Guide to Visiting Sacsayhuaman, Qenko, Puka Pukara and Tambomachay
A visit to the Sacsayhuaman ruins is a must from Cusco, and is a perfect short morning or afternoon trip. Sacsayhuaman, and their partner ruins of Qenko, Puka Pukara, and Tambomachay, are the closest ruins to Cusco and easily accessible by taxi, bus, or even by foot from Plaza de Armas in Cusco’s city center.
How To Get There
By Taxi: the easiest way to get to Sacsayhuaman is to grab a taxi from Cusco. The drive is only about 10 minutes and should cost 10 soles or $3 usd. Many taxi drivers will try to convince you to hit all 4 ruins at once with them for a set price of 40 or 50 soles, or $13 to $16 usd. This can definitely be a good choice for convenience alone. Otherwise, it’s possible to visit them all for a much cheaper price by using separate taxis (all the ruins are situated along the main highway to Pisac so it’s easy to grab a new taxi each time you’re finished at a certain ruin.)
By Foot: You can walk from Plaza de Armas to the first ruin, Sacsayhuaman, by taking the road that runs along the right side of the Cathedral, and then turning left on Choqechaka road. Walk along the road and then take a right on the Atoc’sekuchi staircase. Climb the staircase until you reach a main road, where you will turn left. Walk along the road for a few minutes, and you’ll see the Cristo Rey statue. Turn left on the gravel road just past it and continue along it through a field to the entrance to Sacsayhuaman.
Read more about the hike to Sacsayhuaman and Cristo Blanco.
From Sacsayhuaman: By taxi to Qenko costs about 5 soles/ $1.50 usd. After exploring it, take another taxi to Puka Pukara for 8 soles/ $2.25 usd more. From Puka Pukara you can walk to Tambomachay. You can also rent a horse from vendors at the entrance to Sacsayhuaman to take you from Sacsayhuaman to the rest of the ruins.
Return to Cusco: Grab a taxi for the return or flag down the next bus passing by Tambomachay. Returning to Cusco by bus only costs one sole each.
The tourist ticket, or Boleto Touristico in Spanish, can be a little confusing. You can’t buy single entrances into Cusco’s ruins, you can only by the tourist ticket for one, two, or ten days that grants entrance to multiple popular ruins. Sacsayhuaman, Quenko, Puka Pukara, and Tambomachay are among them. The ticket can be bought on site at Sacsayhuaman or any other ruin that requires it for entrance. Read this Guide to Cusco’s Tourist Ticket and make sure you know which one you want to purchase before you visit the ruins.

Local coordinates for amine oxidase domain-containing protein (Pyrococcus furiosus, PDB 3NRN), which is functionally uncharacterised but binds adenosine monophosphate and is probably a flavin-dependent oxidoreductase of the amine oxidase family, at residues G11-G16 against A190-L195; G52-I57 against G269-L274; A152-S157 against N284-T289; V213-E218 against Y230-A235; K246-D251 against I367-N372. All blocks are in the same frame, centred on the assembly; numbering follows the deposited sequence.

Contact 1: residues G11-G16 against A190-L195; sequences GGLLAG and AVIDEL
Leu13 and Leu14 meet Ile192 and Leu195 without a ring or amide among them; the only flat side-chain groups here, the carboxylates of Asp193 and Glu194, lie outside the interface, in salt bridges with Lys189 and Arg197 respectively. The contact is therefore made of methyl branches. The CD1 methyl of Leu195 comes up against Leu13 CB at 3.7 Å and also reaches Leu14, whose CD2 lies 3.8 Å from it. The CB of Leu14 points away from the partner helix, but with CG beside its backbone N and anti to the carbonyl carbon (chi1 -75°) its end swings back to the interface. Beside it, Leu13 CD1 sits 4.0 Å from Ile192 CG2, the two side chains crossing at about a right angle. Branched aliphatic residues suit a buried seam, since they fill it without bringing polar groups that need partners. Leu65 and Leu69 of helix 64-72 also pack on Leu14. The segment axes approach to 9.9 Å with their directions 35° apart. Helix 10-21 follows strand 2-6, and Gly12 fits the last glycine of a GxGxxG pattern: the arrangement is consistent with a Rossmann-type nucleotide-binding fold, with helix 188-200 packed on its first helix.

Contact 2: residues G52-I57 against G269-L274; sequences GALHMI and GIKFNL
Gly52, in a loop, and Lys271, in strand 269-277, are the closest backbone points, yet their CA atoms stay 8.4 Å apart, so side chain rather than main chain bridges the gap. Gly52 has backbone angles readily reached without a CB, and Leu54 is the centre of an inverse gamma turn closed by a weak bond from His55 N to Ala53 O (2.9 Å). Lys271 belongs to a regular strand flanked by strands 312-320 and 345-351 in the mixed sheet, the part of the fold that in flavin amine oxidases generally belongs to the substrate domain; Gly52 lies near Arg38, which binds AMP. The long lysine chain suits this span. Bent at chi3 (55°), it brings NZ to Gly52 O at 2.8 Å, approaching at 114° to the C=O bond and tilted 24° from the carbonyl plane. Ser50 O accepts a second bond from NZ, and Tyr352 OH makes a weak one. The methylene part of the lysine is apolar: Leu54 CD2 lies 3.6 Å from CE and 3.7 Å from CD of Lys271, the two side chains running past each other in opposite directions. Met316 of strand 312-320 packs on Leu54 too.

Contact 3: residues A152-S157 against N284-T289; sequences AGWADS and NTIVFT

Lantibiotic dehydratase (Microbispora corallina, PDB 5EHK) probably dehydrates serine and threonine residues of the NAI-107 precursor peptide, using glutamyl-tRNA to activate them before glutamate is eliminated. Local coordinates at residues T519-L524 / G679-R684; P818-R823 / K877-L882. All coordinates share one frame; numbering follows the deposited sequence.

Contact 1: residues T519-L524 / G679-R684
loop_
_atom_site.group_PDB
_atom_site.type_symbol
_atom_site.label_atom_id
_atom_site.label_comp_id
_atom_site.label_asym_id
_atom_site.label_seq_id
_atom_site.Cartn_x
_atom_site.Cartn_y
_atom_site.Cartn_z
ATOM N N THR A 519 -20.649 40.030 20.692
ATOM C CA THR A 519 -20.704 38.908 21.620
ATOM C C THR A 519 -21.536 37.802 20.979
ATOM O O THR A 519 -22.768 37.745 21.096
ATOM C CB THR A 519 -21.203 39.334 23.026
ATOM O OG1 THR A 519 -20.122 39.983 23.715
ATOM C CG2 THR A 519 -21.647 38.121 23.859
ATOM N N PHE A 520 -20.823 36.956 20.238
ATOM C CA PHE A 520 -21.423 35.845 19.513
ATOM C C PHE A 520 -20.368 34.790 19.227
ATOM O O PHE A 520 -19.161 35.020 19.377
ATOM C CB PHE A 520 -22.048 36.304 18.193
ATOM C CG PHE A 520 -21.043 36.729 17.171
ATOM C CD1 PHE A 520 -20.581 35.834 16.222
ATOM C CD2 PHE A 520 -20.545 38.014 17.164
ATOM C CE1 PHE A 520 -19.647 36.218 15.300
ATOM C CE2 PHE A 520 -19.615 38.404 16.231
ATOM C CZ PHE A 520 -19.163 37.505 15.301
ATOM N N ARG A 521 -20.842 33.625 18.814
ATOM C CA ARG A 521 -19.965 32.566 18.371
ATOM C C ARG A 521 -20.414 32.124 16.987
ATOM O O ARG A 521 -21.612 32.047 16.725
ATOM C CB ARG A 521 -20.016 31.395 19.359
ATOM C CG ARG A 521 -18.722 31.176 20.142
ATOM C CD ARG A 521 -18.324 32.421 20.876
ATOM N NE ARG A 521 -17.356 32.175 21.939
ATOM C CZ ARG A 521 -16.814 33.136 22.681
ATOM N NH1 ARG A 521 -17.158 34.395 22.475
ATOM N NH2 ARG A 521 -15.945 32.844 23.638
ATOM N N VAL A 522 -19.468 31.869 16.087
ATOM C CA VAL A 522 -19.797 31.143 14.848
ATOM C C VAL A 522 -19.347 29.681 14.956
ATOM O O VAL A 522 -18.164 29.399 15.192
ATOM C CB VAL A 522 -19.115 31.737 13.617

Sacsayhuaman is the first and largest of the four ruins. The Incan stone walls are massive and still well maintained, and walking among them leads to an amazing view of the city of Cusco.
Quenko is the smallest of the four ruins. It was built as a house and ceremonial site for an important Inca citizen. The home was built into a large rock, where you can still visit the cold ritual alter inside.
Puka Pukara, though small, also boasts beautiful panoramic views of the mountains surrounding Cusco.
The final stop of the four ruins, Tambomachay is set back into a quiet mountainside with bubbling streams, and is thought to have been built to worship the God of water. Running water still flows through the aquaducts in this ancient and peaceful Incan ruin.
Just across the street from Quenko is a beautiful fifth ruin that is free to access. Walk through a forest to check out the quiet but imposing ruin, the perfect place for a picnic on a budget.
Visiting Sacsayhuaman, Quenko, Puka Pukara, and Tambomachay is a quick, easy, interesting, and beautiful half day trip from Cusco. Have you seen them all? Comment below and tell me which one was your favorite!
All my love,
Hike to Huchuy Qosqo
This weekend, Daniel and I tackled the little known 11 mile hike to the Huchuy Qosqo ruins. The trek follows the Imperial Inca trail and leads to ancient Huchuy Qosqo Incan ruins that were once the summer home of an important king who’s name I can’t remember, and definitely can’t spell. While they’re not on most tourist’s must do list, they’re certainly worth the picturesque trek to reach the remote outpost. The best part? You can absolutely do this hike on your own on a day trip from Cusco.